Researchers using gene sequencing to characterize different herring populations and found 53 different populations across the Northern Seas
Researchers have used gene sequencing to characterize different herring populations and believe this may provide more sustainable herring fishing in the future.
The Atlantic herring is one of the richest vertebrates on earth. In a new study, an international team of Swedish, Norwegian, Danish and Irish researchers used genome sequencing to characterize 53 herring populations from the Atlantic and Baltic Seas.
According to researcher Florian Berg at the Institute of Marine Research, they have found genetic markers that make it possible to monitor herring better. This way you can also avoid overfishing.
“Genome sequencing makes it possible to analyze and compare several million markers of the fish. Each fish has a unique genome, but among the population, some markers are always the same. It gives us the opportunity to separate populations from each other.”
It has been estimated that the total number of herring in the Atlantic and surrounding waters includes about one trillion fish. Herring make up this enormous biomass, because it feeds on plankton.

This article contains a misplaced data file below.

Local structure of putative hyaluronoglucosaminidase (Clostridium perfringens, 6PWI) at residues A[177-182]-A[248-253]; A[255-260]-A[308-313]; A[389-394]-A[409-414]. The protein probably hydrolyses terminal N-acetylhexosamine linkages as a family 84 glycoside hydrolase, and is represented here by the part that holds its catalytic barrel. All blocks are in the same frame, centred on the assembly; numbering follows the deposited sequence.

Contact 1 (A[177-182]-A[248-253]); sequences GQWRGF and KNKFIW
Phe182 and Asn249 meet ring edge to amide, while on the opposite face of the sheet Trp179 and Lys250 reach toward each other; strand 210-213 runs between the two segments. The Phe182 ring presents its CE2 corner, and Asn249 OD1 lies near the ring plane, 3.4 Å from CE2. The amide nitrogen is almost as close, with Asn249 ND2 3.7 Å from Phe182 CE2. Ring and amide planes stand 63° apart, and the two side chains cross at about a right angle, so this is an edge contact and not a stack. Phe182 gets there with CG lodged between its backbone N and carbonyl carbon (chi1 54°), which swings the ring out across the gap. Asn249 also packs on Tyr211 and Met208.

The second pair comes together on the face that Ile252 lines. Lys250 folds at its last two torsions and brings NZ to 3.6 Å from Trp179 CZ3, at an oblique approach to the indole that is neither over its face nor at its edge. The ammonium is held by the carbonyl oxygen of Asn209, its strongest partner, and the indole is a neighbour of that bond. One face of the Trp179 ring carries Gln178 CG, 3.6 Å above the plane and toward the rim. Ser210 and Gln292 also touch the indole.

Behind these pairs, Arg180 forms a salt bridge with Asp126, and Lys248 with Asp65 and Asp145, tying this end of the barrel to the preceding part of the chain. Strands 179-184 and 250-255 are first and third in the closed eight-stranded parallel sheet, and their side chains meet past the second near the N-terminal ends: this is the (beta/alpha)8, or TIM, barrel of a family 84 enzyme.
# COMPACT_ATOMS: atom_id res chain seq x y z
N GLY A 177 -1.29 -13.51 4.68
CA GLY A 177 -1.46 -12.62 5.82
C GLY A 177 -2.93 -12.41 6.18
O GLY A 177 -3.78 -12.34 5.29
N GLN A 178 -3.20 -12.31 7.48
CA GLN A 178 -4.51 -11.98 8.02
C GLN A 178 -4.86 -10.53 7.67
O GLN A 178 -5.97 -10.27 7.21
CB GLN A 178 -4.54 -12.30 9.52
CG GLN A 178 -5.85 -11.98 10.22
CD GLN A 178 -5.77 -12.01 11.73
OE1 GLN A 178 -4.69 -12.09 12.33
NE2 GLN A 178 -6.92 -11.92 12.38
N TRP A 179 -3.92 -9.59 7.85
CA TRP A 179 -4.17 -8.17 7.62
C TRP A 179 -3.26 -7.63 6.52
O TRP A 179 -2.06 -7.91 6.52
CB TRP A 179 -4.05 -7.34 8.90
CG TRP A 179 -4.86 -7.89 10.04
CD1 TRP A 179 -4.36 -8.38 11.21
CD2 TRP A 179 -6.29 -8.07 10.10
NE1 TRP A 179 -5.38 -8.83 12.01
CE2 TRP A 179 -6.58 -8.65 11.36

Herring is also an important food resource for other fish, as well as for seabirds and marine mammals such as the fin whale. Herring fishing has been an important food resource since humans colonized Northern Europe.
The researchers behind the study say that much have changed in recent decades. Back in the 70’s, only a few genetic markers were used. They were taken “over the same load” for all populations of herring.
Now, new technology means that researchers can really go into detail.
“In today’s management, herring stocks are defined by where they spawn and fish, because so far we have lacked methods to separate stocks,” says researcher Florian Berg.
Berg explains that this makes it possible to recognise a number of significant differences between the different herring populations.
“Now we can actually distinguish herring that spawn in the autumn or spring with a few markers. We could also link several genetic markers to genes that were regulated by salinity and water temperature during spawning. It is important to separate populations that spawn in the fjords, as the salt content is lower there than along the coast.”